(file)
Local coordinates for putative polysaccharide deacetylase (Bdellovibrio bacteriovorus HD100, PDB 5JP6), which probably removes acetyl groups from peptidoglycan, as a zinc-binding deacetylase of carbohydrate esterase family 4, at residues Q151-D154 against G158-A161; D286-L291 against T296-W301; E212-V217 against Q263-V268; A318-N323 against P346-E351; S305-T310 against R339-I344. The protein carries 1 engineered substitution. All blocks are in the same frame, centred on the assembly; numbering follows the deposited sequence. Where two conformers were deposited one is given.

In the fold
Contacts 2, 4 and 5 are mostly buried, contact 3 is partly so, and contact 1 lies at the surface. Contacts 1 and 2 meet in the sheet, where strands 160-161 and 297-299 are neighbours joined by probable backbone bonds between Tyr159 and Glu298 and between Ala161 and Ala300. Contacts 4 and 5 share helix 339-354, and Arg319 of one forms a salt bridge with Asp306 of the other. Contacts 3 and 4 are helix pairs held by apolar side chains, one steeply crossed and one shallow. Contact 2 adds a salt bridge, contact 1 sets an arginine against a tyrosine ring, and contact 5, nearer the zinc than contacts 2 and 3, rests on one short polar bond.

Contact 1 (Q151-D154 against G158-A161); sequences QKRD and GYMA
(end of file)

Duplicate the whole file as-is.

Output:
Local coordinates for putative polysaccharide deacetylase (Bdellovibrio bacteriovorus HD100, PDB 5JP6), which probably removes acetyl groups from peptidoglycan, as a zinc-binding deacetylase of carbohydrate esterase family 4, at residues Q151-D154 against G158-A161; D286-L291 against T296-W301; E212-V217 against Q263-V268; A318-N323 against P346-E351; S305-T310 against R339-I344. The protein carries 1 engineered substitution. All blocks are in the same frame, centred on the assembly; numbering follows the deposited sequence. Where two conformers were deposited one is given.

In the fold
Contacts 2, 4 and 5 are mostly buried, contact 3 is partly so, and contact 1 lies at the surface. Contacts 1 and 2 meet in the sheet, where strands 160-161 and 297-299 are neighbours joined by probable backbone bonds between Tyr159 and Glu298 and between Ala161 and Ala300. Contacts 4 and 5 share helix 339-354, and Arg319 of one forms a salt bridge with Asp306 of the other. Contacts 3 and 4 are helix pairs held by apolar side chains, one steeply crossed and one shallow. Contact 2 adds a salt bridge, contact 1 sets an arginine against a tyrosine ring, and contact 5, nearer the zinc than contacts 2 and 3, rests on one short polar bond.

Contact 1 (Q151-D154 against G158-A161); sequences QKRD and GYMA